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The plastic pollution – PET bottles

by Floro Mercene

Data says more than 480 billion plastic drinking bottles were sold in 2016 across the world, up from about 300 billion a decade ago. Majority of plastic bottles used across the globe are for drinking water. This increase is being driven by increased urbanization, health consciousness, concerns about the quality of tap water. Almost 20,000 plastic bottles are produced every second.

Most plastic bottles used for soft drinks and water are made from polyethylene terephthalate (PET), which is highly recyclable. But as their use soars across the globe, efforts to collect and recycle the bottles are failing to keep up. Fewer than half of the bottles bought in 2016 were collected for recycling and just 7% of those collected were turned into new bottles, which means most plastic bottles produced end up in landfill or in the ocean. Once plastic is in our ocean, it remains there forever. Plastic is non-biodegradable. Plastic bottles are the third, most common ocean polluter after cigarettes and food packaging, and are causing enormous damage to our oceans.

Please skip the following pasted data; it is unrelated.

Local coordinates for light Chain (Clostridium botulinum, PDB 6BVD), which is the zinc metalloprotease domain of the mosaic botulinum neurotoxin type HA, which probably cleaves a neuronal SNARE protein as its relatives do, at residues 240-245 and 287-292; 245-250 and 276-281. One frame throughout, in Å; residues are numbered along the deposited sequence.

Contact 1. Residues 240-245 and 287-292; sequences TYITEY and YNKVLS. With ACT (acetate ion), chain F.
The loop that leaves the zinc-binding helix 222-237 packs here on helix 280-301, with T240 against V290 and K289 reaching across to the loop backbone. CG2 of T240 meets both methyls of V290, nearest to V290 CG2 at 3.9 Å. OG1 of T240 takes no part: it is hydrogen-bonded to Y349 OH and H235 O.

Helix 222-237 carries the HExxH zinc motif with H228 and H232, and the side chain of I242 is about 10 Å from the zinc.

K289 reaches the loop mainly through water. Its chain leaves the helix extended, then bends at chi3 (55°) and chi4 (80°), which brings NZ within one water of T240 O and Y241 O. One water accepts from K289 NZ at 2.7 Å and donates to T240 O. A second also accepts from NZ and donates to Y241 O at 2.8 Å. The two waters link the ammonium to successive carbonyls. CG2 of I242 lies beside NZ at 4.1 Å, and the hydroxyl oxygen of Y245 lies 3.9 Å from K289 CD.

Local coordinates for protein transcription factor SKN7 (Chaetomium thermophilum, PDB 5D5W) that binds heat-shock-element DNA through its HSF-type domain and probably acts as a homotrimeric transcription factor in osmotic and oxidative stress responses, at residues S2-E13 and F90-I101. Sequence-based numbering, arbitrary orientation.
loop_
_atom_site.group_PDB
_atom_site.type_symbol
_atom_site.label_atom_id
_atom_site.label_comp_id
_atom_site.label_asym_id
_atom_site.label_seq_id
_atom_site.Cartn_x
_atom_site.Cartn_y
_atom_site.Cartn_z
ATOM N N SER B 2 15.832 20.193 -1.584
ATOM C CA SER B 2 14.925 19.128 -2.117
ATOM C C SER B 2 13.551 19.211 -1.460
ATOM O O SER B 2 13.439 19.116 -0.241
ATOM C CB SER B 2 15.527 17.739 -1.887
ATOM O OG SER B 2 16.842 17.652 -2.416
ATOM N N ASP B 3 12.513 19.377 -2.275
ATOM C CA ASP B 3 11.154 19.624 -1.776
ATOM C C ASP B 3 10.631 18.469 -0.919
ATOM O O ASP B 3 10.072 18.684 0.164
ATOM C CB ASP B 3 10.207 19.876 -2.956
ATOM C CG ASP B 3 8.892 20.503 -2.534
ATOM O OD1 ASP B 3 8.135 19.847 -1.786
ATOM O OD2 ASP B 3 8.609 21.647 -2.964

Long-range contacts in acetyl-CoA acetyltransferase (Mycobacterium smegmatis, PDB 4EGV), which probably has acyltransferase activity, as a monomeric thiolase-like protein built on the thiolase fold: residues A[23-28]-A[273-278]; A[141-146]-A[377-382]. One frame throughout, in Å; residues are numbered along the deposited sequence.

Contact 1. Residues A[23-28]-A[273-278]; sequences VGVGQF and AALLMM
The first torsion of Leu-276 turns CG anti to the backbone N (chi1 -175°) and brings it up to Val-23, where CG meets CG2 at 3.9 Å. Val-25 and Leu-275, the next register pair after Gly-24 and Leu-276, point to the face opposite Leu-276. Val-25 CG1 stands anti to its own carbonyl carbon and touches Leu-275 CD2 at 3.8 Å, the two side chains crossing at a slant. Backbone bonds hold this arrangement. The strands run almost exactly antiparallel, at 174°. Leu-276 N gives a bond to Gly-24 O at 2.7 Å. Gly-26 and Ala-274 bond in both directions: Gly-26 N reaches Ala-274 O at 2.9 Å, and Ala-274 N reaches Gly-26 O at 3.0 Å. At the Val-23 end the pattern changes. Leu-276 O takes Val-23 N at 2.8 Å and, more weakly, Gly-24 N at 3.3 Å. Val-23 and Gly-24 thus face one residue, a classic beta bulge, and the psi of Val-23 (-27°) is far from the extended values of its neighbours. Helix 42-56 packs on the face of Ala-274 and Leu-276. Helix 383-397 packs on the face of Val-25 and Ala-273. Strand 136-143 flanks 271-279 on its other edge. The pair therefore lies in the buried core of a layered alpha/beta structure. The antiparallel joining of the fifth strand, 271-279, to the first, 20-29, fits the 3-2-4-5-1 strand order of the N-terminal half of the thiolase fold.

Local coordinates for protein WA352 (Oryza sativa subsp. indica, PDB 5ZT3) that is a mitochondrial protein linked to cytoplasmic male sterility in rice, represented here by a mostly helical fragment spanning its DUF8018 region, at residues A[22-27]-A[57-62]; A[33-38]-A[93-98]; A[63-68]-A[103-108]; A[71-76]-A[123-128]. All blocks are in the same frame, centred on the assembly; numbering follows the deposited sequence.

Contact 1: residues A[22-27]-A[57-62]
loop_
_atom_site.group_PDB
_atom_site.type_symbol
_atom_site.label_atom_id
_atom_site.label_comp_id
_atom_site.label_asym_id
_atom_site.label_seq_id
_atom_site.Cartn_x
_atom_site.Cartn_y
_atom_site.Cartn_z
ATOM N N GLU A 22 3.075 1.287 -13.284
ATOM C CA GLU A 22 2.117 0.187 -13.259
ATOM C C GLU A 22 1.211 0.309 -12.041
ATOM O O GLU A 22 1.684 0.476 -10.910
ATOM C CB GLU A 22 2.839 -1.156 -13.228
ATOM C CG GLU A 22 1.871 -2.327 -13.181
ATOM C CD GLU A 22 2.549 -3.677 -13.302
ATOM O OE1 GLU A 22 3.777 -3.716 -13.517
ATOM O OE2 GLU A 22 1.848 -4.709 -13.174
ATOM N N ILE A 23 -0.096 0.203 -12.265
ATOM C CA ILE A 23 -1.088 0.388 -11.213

Government, retailers and consumers should increase the rates of plastic bottle recycling, reduce plastic littering and cut marine pollution. In Norway, their effort has led to 96% of all bottles being returned, with similar results in other countries that have adopted Deposit Return Scheme (DRS) setting up a mandatory deposit return scheme.

Several high-profile campaigns are trying to flag the issues to consumers and change their habits like committing them to remove all single-use plastics from their homes including plastic bottles, plastic cups and straws.

All bottled water is expensive. Over 90% of the cost of a water bottle can be traced back to the bottle, lid and label. By avoiding buying bottled water and refilling your own re-usable bottle, you can save your money and also avoid single-use plastic bottles littering the world’s ocean.